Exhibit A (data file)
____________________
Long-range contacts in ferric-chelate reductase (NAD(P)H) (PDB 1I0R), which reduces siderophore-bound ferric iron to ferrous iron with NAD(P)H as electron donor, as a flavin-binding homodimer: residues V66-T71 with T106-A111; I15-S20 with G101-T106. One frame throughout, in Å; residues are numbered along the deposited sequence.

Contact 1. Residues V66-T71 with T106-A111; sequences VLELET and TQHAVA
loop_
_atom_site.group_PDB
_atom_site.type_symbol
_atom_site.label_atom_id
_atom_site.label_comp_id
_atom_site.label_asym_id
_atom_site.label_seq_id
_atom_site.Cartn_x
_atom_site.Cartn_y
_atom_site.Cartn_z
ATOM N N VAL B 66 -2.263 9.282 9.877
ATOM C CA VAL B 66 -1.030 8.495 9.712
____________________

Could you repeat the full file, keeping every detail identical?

Long-range contacts in ferric-chelate reductase (NAD(P)H) (PDB 1I0R), which reduces siderophore-bound ferric iron to ferrous iron with NAD(P)H as electron donor, as a flavin-binding homodimer: residues V66-T71 with T106-A111; I15-S20 with G101-T106. One frame throughout, in Å; residues are numbered along the deposited sequence.

Contact 1. Residues V66-T71 with T106-A111; sequences VLELET and TQHAVA
loop_
_atom_site.group_PDB
_atom_site.type_symbol
_atom_site.label_atom_id
_atom_site.label_comp_id
_atom_site.label_asym_id
_atom_site.label_seq_id
_atom_site.Cartn_x
_atom_site.Cartn_y
_atom_site.Cartn_z
ATOM N N VAL B 66 -2.263 9.282 9.877
ATOM C CA VAL B 66 -1.030 8.495 9.712